I am teaching a certification class starting today. I will have some eager students who are in HR related positions hoping they can parlay that experience and what they learn in class into a PHR or SHRM-CP. The class, sponsored by a local university for its employees “sold out” and I will have a full class.
I have been certified for a long time and have both my SPHR and my SHRM-SCP. I have taught classes for both. I learn something new every time because the material updated every year I get a chance to keep up to date with what is happening in HR. That is the value to me. What about to my students?
Value to the student
I have found over 18 years that most people have a limited view of HR. Their experience may come from education, but not typically. They may have worked for one or two companies, maybe three at most, so their HR experience is how those departments are run. This experience may be good or it may be bad. However, even if it is good the person often does not know what the laws say, they know what their company did. They may not be aware of the varieties of theories of management, or reward, or discipline because they only know what their company did. So the value to the student is that they have their horizon broadened.
Getting certified, for the first time, is not easy. Most everyone that is certified will tell you they have no desire to repeat the test. Even getting recertified on CEUs is no piece of cake. For someone to dedicate themselves to studying, learning vocabulary, and practicing tests takes initiative and hard work especially if they are working and have families. Hiring employers should take into consideration the type of person they are hiring. Existing employers should recognize the treasure they have in their midst, with having an employee who is trying to improve themselves in their chosen field.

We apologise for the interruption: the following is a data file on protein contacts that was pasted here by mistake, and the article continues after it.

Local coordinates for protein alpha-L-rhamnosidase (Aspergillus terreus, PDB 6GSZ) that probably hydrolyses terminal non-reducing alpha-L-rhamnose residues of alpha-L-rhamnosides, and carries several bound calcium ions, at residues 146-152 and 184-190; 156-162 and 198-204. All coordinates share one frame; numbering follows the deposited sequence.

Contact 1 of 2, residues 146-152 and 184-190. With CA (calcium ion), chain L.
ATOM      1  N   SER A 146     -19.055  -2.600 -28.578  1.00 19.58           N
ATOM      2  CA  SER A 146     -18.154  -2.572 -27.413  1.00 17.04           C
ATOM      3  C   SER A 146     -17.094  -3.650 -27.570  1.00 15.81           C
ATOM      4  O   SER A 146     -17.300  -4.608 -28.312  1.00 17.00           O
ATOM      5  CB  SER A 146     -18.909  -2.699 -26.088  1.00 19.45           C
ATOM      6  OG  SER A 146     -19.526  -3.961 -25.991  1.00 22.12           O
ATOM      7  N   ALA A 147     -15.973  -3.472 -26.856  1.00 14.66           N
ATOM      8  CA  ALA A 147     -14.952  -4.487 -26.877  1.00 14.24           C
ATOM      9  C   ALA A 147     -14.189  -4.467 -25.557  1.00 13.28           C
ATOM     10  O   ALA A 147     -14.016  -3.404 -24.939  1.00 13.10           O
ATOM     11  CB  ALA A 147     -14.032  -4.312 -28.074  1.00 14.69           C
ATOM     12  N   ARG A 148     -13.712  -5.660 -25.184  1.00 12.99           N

Denigrating the certification
Due to the separation of HRCI and SHRM in the certification world, some people have questioned the value of a certification. Whether you agreed with it or not, the fact that there are now two HR certifications does not devalue the certification. Both are difficult to get. Both provide students with information and ideas that they normally do not get in their day-to-day job. It makes people more well-rounded in their chosen profession. None of us should make light of the hard work it took for someone to get a certification.
While it may not be valuable to you because you are in a specialty area of HR and no longer need to be diverse in your skills, most people need to keep up on the ever more complicated of HR in the 21st century.
Applaud these people, congratulate them on their accomplishment, and don’t snicker at their certification. Hire them, they work hard and are on their way to being your better HR employee.